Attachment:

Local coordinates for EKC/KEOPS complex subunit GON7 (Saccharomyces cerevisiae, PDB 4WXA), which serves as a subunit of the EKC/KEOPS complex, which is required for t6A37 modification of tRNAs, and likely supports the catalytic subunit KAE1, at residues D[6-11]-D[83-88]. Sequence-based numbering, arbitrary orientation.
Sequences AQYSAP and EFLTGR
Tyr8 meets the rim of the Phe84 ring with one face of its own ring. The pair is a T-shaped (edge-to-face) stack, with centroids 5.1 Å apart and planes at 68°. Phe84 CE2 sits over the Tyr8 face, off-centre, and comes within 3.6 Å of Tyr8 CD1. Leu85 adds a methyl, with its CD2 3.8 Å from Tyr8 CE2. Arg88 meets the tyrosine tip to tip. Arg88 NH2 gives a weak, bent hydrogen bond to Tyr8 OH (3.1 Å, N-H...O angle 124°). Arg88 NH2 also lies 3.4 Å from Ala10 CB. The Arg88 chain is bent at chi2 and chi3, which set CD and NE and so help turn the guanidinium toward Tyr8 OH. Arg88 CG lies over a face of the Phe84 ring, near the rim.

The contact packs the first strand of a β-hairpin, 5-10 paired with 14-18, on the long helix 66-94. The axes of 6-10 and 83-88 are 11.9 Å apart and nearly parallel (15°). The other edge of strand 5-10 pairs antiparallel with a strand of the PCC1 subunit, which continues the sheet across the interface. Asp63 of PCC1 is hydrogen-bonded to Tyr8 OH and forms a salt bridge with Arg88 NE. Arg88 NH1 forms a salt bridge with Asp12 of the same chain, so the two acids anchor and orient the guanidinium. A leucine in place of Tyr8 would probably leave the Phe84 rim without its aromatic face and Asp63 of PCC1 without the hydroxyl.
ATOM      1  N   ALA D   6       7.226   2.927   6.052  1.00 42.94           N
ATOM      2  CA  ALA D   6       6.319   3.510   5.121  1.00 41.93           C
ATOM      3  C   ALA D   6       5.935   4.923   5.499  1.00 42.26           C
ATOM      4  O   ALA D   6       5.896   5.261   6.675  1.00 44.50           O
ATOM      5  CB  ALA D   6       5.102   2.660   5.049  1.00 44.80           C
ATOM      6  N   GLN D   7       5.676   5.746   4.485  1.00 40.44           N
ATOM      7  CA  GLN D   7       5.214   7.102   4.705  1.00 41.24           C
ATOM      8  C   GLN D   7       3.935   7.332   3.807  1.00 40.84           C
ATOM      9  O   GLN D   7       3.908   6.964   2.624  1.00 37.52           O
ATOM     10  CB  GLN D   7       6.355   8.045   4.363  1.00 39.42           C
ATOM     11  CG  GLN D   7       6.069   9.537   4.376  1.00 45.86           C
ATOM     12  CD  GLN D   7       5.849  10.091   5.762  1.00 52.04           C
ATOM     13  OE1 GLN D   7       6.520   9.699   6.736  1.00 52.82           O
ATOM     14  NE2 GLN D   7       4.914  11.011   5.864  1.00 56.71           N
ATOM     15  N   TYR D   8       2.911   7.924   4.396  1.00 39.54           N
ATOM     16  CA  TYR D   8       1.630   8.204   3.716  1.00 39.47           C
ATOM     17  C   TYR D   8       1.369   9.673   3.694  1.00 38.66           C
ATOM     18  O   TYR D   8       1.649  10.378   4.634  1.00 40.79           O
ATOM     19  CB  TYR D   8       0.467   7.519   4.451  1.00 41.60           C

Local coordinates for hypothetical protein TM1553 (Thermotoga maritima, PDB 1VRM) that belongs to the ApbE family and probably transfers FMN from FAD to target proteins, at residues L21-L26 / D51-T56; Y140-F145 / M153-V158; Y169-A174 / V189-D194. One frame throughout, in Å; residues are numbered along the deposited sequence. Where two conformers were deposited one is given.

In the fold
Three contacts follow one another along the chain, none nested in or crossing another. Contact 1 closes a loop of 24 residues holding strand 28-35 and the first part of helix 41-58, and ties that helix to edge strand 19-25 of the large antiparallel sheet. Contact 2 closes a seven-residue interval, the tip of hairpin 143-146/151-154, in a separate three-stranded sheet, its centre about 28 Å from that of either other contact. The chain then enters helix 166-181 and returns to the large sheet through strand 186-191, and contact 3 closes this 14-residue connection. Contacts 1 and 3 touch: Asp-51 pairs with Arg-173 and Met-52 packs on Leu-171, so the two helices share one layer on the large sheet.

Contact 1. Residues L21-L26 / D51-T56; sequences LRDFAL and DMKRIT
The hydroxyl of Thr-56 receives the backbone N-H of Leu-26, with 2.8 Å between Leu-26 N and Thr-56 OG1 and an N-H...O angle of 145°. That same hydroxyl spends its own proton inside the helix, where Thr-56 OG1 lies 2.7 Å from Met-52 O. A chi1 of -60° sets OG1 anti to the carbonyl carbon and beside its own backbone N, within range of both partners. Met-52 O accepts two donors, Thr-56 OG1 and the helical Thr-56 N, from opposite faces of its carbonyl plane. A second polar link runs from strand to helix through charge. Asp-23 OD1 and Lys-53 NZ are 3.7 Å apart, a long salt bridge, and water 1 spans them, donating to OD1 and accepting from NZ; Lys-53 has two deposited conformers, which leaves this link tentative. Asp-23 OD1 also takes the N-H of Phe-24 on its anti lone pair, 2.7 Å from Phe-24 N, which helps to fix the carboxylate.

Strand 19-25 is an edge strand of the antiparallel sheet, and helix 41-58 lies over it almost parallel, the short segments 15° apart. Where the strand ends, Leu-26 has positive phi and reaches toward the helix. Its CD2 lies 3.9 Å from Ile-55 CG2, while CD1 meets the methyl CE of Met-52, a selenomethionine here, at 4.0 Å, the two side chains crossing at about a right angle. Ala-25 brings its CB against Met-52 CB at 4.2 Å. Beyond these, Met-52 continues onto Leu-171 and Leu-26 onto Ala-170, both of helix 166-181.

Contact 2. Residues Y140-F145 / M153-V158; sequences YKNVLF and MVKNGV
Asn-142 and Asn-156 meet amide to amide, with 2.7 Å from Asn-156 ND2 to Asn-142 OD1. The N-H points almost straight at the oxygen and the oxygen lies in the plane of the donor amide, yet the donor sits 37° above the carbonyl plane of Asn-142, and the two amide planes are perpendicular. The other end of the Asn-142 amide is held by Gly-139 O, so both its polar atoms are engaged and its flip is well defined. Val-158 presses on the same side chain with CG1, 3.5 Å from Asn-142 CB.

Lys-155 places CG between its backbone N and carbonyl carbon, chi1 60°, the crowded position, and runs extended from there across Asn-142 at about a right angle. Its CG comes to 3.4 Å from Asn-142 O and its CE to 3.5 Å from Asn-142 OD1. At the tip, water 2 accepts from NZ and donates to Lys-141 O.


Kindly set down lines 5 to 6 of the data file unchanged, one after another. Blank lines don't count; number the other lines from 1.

ATOM      1  N   ALA D   6       7.226   2.927   6.052  1.00 42.94           N
ATOM      2  CA  ALA D   6       6.319   3.510   5.121  1.00 41.93           C